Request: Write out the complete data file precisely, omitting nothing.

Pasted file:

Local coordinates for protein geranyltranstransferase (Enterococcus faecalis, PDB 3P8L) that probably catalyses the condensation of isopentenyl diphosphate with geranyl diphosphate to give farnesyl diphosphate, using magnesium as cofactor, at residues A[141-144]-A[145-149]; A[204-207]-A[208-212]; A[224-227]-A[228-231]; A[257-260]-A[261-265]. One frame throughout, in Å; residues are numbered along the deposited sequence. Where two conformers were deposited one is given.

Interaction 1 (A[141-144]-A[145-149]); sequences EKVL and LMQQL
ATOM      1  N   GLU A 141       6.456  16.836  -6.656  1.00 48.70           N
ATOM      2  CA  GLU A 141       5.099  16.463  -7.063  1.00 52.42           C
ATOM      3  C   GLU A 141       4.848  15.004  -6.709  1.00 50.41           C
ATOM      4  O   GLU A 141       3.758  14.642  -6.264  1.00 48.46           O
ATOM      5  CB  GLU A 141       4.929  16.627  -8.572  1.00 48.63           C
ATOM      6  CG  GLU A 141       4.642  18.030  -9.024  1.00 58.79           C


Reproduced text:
Local coordinates for protein geranyltranstransferase (Enterococcus faecalis, PDB 3P8L) that probably catalyses the condensation of isopentenyl diphosphate with geranyl diphosphate to give farnesyl diphosphate, using magnesium as cofactor, at residues A[141-144]-A[145-149]; A[204-207]-A[208-212]; A[224-227]-A[228-231]; A[257-260]-A[261-265]. One frame throughout, in Å; residues are numbered along the deposited sequence. Where two conformers were deposited one is given.

Interaction 1 (A[141-144]-A[145-149]); sequences EKVL and LMQQL
ATOM      1  N   GLU A 141       6.456  16.836  -6.656  1.00 48.70           N
ATOM      2  CA  GLU A 141       5.099  16.463  -7.063  1.00 52.42           C
ATOM      3  C   GLU A 141       4.848  15.004  -6.709  1.00 50.41           C
ATOM      4  O   GLU A 141       3.758  14.642  -6.264  1.00 48.46           O
ATOM      5  CB  GLU A 141       4.929  16.627  -8.572  1.00 48.63           C
ATOM      6  CG  GLU A 141       4.642  18.030  -9.024  1.00 58.79           C